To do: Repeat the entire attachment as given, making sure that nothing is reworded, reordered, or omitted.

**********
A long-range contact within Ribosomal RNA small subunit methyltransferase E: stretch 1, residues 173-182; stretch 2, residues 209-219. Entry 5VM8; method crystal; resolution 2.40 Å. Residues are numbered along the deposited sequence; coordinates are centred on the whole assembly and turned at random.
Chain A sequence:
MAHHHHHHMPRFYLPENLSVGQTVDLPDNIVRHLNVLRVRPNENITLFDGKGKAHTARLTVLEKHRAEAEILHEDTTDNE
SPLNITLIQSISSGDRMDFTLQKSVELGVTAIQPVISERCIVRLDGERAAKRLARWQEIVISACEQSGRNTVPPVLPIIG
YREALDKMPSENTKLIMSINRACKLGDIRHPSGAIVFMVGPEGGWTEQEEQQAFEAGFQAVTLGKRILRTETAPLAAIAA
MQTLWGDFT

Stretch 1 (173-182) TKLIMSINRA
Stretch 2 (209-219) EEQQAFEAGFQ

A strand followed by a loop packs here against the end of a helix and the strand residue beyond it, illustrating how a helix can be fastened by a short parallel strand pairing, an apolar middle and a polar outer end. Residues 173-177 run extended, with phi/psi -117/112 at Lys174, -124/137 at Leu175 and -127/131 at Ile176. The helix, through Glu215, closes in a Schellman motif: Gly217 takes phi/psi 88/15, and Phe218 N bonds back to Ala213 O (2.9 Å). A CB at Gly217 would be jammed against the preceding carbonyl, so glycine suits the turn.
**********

A long-range contact within Ribosomal RNA small subunit methyltransferase E: stretch 1, residues 173-182; stretch 2, residues 209-219. Entry 5VM8; method crystal; resolution 2.40 Å. Residues are numbered along the deposited sequence; coordinates are centred on the whole assembly and turned at random.
Chain A sequence:
MAHHHHHHMPRFYLPENLSVGQTVDLPDNIVRHLNVLRVRPNENITLFDGKGKAHTARLTVLEKHRAEAEILHEDTTDNE
SPLNITLIQSISSGDRMDFTLQKSVELGVTAIQPVISERCIVRLDGERAAKRLARWQEIVISACEQSGRNTVPPVLPIIG
YREALDKMPSENTKLIMSINRACKLGDIRHPSGAIVFMVGPEGGWTEQEEQQAFEAGFQAVTLGKRILRTETAPLAAIAA
MQTLWGDFT

Stretch 1 (173-182) TKLIMSINRA
Stretch 2 (209-219) EEQQAFEAGFQ

A strand followed by a loop packs here against the end of a helix and the strand residue beyond it, illustrating how a helix can be fastened by a short parallel strand pairing, an apolar middle and a polar outer end. Residues 173-177 run extended, with phi/psi -117/112 at Lys174, -124/137 at Leu175 and -127/131 at Ile176. The helix, through Glu215, closes in a Schellman motif: Gly217 takes phi/psi 88/15, and Phe218 N bonds back to Ala213 O (2.9 Å). A CB at Gly217 would be jammed against the preceding carbonyl, so glycine suits the turn.